Apple has always painted itself as a champion of user privacy, going above and beyond to provide features that protect its customers from prying eyes. It has become both popular and unpopular for its hard stance on encrypting its iPhones, but those protections don’t apply to the data that goes out of the phone and over the Internet. That is what Apple’s new iCloud Private Relay was made for, but it seems that it has been causing some confusion, leading people to blame either an iOS 15.2 bug or T-Mobile.
What is Private Relay?
A securely encrypted iPhone or Mac won’t exactly save you from agents on the Internet that can still determine your identity through other methods. In particular, network operators, websites, and even some DNS providers are able to see your IP address and the websites you visit. Private Relay acts somewhat like a built-in VPN that masks your presence and activity by encrypting certain pieces of data and sending them through proxy channels.
Like VPNs, iCloud Private Relay requires that networks support this new feature. That support might be limited by carriers in different territories or by certain conditions or restrictions on a cellular or Wi-Fi connection. Unfortunately, those conditions weren’t made clear, leading to a number of accusations when Private Relay suddenly stopped working for some iPhone owners (via 9to5Mac).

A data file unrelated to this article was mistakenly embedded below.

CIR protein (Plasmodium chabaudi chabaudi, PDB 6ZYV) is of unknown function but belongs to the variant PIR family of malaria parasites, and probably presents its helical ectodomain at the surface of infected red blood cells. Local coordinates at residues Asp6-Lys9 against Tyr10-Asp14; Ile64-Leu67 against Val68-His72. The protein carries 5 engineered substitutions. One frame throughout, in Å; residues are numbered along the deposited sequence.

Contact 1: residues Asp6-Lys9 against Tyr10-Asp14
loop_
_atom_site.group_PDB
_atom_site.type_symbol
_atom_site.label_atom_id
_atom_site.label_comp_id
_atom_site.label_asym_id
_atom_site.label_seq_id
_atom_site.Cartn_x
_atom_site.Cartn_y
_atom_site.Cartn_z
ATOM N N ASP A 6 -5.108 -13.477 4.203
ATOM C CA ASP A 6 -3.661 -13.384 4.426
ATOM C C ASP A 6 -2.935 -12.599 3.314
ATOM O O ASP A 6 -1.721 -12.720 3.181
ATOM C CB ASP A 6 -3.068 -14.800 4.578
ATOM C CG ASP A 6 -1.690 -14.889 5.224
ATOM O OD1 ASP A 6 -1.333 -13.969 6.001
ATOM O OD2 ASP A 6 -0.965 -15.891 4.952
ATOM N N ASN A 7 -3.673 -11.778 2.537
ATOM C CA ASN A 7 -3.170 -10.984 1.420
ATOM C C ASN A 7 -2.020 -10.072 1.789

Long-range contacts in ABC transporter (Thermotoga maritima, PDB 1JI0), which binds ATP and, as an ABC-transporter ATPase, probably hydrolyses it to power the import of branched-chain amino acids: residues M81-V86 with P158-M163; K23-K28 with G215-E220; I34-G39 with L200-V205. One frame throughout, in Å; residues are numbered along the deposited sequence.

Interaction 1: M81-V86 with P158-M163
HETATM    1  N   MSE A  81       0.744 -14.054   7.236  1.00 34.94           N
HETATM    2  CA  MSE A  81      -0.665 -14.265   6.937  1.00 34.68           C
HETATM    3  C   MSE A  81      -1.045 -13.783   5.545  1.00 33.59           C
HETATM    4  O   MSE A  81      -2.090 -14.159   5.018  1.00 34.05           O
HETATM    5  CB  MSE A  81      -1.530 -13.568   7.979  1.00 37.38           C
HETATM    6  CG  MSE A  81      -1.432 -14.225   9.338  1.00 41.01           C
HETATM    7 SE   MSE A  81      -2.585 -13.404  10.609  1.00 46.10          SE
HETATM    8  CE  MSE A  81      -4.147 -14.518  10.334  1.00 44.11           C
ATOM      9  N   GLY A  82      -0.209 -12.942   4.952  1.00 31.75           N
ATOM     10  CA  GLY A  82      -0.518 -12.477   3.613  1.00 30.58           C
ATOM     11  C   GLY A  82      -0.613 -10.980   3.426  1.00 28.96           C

The cellular brouhaha
Just a few days ago, iPhone users on T-Mobile’s network discovered Private Relays had suddenly stopped working. People were, unsurprisingly, quick to blame the carrier, accusing it of an underhanded strategy to block the privacy feature and possibly profit from their customers’ data. T-Mobile, however, was quick to point the finger in Apple’s direction, claiming the iOS 15.2 update set the feature to “off” by default. The carrier said it isn’t broadly blocking Private Relay on its cellular networks.
Apple was also quick to refute the implication of a software bug and said no changes to Private Relay’s settings were introduced in iOS 15.2 (via MacRumors). The company also confirmed that no carrier partners, including T-Mobile, have blocked the feature. T-Mobile has since clarified that iOS 15.2 doesn’t change users’ settings without their knowledge.
It turns out that part of the confusion may have been caused by Apple’s own messaging that detailed why Private Relay might not be working on a cellular network (via The Verge). An earlier version of the message simply said that if Private Relay isn’t working, the feature might not be supported by the subscriber’s cellular plan.
An updated version of the message will make it clear the feature might have been turned off in Cellular Settings. For Private Relay to work, the “Limit IP Address Tracking” toggle has to be enabled. Private Relay might also temporarily be disabled on certain networks that implement network auditing or do network-based filtering. Apple provides more details about the feature in a support document.